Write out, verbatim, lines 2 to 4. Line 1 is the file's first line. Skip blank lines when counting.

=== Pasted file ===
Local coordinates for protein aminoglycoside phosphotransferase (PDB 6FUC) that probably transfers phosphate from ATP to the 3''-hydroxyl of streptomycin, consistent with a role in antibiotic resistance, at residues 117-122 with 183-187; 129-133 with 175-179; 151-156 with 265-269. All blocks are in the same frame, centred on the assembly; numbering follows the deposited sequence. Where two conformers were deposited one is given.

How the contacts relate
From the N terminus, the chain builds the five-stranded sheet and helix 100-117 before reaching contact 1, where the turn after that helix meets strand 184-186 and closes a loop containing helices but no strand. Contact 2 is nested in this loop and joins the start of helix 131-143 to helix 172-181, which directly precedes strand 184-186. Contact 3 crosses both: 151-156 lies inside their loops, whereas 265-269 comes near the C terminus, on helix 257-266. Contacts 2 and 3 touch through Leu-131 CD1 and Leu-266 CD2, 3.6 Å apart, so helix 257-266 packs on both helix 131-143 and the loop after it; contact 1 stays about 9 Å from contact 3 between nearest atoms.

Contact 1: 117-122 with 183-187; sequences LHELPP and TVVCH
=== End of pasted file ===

How the contacts relate
From the N terminus, the chain builds the five-stranded sheet and helix 100-117 before reaching contact 1, where the turn after that helix meets strand 184-186 and closes a loop containing helices but no strand. Contact 2 is nested in this loop and joins the start of helix 131-143 to helix 172-181, which directly precedes strand 184-186. Contact 3 crosses both: 151-156 lies inside their loops, whereas 265-269 comes near the C terminus, on helix 257-266. Contacts 2 and 3 touch through Leu-131 CD1 and Leu-266 CD2, 3.6 Å apart, so helix 257-266 packs on both helix 131-143 and the loop after it; contact 1 stays about 9 Å from contact 3 between nearest atoms.

Contact 1: 117-122 with 183-187; sequences LHELPP and TVVCH